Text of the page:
Gloomy Slovenians pin little hope on snap election

Bojan KAVCIC
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Slovenian national emblems are displayed during celebrations marking the 23rd anniversary of Independance in Ljubljana on June 24, 2014

Slovenian national emblems are displayed during celebrations marking the 23rd anniversary of Independance in Ljubljana on June 24, 2014 (AFP Photo/Jure Makovec)

Murska Sobota (Slovenia) (AFP) - Jolanka Horvat has watched her home region of Pomurje, in Slovenia's northeast, slide deeper into poverty and joblessness over the past few years.

And the 53-year-old seamstress has little hope of change after Slovenia's snap election this weekend, the third in less than three years.

"Our kids will have to go abroad to make a living," the mother of two told AFP ahead of Sunday's vote.

"I expect nothing from this nor any other government... they just make promises but nothing happens," she said, a refrain echoed around the country.

Once a model member of the European Union which it joined in 2004, Slovenia was hit hard by the 2008 financial crisis and narrowly escaped a bailout last year.

The situation is the worst in Pomurje, near the border with Austria and Hungary, with the country's lowest income per capita and highest unemployment rate at 21 percent, against 13 percent nationwide.

Following the resignation in May of centre-left Prime Minister Alenka Bratusek -- whose EU-driven economic reforms were criticised for bringing little benefit to ordinary people -- a law professor with no political experience, Miro Cerar, looks likely to win the election.

But even this will make little difference, voters fear.

"A simple man does not have a chance in elections, they (political parties) just won't let him try to change things," says Horvat.

In Pomurje, foolhardy privatisation efforts -- as managers tried to acquire their companies thanks to massive bank loans -- coupled with the overall financial crisis led to the closure of the region's two largest companies.

The meat processing plant Pomurka was the first to close in 2009, followed in May this year by the textile factory Mura, which made clothes for high-end brands like Hugo Boss.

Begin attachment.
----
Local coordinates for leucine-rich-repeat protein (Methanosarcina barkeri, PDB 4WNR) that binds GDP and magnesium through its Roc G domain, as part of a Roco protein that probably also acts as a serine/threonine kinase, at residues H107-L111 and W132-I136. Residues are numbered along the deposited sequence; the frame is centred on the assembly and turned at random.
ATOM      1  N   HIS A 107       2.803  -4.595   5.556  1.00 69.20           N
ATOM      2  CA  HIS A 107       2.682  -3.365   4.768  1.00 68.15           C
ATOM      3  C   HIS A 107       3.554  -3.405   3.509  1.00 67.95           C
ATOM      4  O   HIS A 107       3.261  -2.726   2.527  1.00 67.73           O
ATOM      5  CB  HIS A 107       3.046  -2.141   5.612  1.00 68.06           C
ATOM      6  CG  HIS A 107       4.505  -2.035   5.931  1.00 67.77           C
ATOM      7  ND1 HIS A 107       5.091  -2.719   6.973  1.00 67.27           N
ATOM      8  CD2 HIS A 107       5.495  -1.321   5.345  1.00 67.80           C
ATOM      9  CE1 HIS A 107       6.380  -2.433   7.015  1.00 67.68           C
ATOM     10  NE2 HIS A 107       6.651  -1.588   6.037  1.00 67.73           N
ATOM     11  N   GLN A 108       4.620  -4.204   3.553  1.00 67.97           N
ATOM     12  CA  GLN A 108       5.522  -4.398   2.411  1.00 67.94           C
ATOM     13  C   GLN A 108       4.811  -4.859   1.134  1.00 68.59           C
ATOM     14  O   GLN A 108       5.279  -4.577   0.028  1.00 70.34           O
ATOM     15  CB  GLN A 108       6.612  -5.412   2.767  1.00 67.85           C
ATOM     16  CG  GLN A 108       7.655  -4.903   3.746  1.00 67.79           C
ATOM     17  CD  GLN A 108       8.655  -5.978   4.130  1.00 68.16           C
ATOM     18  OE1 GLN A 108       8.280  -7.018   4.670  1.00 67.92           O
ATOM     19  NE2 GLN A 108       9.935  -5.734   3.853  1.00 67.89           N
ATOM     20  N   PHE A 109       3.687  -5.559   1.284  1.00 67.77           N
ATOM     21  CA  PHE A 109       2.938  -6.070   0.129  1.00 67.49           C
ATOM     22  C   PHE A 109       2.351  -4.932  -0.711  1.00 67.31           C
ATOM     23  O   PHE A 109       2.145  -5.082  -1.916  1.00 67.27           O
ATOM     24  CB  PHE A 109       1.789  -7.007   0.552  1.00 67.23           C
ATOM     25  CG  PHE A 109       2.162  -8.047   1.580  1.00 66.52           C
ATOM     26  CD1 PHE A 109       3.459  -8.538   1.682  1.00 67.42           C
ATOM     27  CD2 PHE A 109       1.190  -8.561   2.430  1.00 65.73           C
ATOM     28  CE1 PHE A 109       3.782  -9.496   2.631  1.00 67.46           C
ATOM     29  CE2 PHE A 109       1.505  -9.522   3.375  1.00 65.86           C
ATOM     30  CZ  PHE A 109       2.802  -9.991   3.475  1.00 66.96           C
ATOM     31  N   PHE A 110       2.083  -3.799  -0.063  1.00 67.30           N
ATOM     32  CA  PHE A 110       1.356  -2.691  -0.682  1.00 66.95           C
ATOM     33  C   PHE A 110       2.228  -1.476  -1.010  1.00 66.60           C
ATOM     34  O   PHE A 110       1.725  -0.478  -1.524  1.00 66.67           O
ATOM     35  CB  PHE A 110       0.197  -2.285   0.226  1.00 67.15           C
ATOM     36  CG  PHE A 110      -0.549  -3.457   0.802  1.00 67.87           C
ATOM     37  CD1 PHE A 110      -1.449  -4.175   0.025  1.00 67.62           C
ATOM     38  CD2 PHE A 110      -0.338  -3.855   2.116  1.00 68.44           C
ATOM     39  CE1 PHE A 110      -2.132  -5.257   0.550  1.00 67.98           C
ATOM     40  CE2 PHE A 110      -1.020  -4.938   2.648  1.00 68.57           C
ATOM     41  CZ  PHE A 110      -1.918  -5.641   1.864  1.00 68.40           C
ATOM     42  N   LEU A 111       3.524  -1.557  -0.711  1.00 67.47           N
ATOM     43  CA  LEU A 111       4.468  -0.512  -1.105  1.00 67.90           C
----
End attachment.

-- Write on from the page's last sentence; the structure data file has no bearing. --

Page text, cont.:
Together the closures left over 2,700 workers out of a job, worsening an already-depressed outlook in a region of 120,000 with no industry and an underdeveloped farm sector.

- No future -

Anton Stihec, mayor of the regional capital Murska Sobota, blames Bratusek's government for increasing the public debt to rescue the country's banks instead of investing in the economy.

Pomurje's arable land and natural hot springs would make it ideal for greenhouses and the textile industry could make a comeback if there was an adequate long-term strategy, he insists.

While Murska Sobota's town centre bustles with coffee shops and bars, new cars and market stalls filled with fruit and imported clothing, appearances are deceptive, locals say.

"Business has never been this bad," says 39-year-old Andreja, selling imported T-shirts and trousers for five euros (around $7) apiece at the market.

"We survive because we own our home, but for young people, it's going to be awful."

- Social assistance -

For the mayor Stihec, things are starting to look up. But only because "we've hit rock bottom and I doubt it could get worse".

Seasonal work in nearby Austria -- which goes unrecorded in statistics -- and local farming have helped many in Pomurje cope with the crisis.

But many have had to turn to charity to feed themselves.

Last week, the local Red Cross distributed flour, oil and milk to 800 people, many of them former Mura workers who have had no income since May.

Hundreds have flocked to a soup kitchen that opened two months ago.

"We thought we'd need some time to kickstart our service but almost immediately people in need started coming. We even have a waiting list," says Jozef Kociper, from the local branch of the Caritas humanitarian organisation.

"I lost my job at a construction firm in October. After three months of welfare I was left with nothing, moved to a friend's flat and spent the winter there without electricity, water or heating," 36-year-old Kristjan Kozinc, one of the soup kitchen's clients, told AFP.

But he for one remains optimistic: "It's hard to believe in change, but there are still people ready to help."

In a take-out hamburger bar in Murska Sobota, 18-year-olds Miso and Goran also choose to look on the bright side, as they prepare to vote for the first time.

"Chances of changing things are slim, but you can at least try!"